Virtual Children's Books Exhibits


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Almost Human

Creepy Crawlies



8.  Max Dingler.
Sonnenkinderstuben. 8. Auflage.
Else Wenz-Viëtor, illustrator.
Oldenburg i. Old.: Nürnberger Bilderbücherverlag, Gerhard Stalling, c. 1925.
(Nürnberger Bilderbücher nr. 36).

Illustrators hit on different means to humanize insect characters. This little old insect-woman is a personification of a familiar woodland insect, the bark beetle, or in German, Borkenkäfer. If you compare Wenz-Vietor's character with the pictures of actual specimens, you can see how the illustrator has imaginatively rendered the bark beetle's most prominent features: the compound eyes become spectacle lenses or the hard, bumpy, bristly shell transformed into a cloak thrown over a full skirt and patched apron.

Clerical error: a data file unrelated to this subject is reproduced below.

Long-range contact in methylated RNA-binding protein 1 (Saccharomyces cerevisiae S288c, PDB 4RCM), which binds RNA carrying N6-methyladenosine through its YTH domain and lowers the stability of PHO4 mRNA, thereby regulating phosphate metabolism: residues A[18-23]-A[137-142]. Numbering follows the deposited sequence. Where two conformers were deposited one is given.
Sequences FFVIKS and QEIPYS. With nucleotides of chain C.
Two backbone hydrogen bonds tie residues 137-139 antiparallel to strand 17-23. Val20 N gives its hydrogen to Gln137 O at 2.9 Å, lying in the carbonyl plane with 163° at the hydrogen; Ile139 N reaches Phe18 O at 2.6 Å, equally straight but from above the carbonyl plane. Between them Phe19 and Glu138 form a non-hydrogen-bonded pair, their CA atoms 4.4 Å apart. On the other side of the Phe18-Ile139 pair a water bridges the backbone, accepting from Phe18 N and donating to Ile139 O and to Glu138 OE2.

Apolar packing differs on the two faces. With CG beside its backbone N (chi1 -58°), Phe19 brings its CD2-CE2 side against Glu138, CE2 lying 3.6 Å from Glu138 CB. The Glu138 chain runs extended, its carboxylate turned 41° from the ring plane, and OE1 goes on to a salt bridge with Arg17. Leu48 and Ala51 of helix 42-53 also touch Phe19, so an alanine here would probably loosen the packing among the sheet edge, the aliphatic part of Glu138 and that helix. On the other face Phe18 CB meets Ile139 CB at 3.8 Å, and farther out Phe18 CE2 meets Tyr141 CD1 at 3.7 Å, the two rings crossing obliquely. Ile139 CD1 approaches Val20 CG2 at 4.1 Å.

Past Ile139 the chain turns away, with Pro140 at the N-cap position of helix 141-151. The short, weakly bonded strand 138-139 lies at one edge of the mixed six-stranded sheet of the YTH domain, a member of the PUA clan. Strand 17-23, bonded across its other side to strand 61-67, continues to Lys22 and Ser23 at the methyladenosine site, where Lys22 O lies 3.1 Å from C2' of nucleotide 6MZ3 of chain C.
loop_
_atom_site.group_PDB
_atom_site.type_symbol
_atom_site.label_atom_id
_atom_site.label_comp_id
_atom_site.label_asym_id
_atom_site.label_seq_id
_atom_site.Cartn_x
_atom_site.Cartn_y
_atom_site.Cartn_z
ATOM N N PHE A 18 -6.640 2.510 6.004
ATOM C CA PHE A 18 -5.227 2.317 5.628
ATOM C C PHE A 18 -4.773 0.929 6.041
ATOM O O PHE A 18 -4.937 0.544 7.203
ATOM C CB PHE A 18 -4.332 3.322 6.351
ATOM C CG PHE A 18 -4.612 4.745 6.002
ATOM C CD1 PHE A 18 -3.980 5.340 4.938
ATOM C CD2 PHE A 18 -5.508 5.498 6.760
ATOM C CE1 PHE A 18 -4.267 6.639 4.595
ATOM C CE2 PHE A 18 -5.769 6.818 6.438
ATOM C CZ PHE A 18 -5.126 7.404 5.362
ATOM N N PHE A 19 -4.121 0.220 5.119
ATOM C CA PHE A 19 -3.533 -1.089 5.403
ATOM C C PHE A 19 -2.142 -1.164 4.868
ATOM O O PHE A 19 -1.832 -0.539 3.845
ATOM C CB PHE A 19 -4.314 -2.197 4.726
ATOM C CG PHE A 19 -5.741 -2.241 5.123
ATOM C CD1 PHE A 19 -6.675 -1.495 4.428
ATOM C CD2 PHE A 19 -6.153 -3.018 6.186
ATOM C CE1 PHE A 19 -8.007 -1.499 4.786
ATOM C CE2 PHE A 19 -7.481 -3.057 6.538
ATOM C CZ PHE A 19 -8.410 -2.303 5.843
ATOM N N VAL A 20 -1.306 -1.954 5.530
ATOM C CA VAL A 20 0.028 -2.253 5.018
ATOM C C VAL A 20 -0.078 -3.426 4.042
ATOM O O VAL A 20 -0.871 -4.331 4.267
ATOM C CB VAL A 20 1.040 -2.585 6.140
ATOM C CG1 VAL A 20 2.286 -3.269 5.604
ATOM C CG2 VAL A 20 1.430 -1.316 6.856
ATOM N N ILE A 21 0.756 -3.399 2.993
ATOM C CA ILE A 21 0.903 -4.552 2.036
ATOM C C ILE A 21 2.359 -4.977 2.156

The illustrations of Else Wenz-Vietor (1882-1973) are beloved in her native Germany. Her work was influenced by the English illustrator Arthur Rackham, as well as Josef Mauder and Gertrud Caspari. Some of Wenz-Vietor's best-known books, which were published in the 1920s and 1930s, are still in print.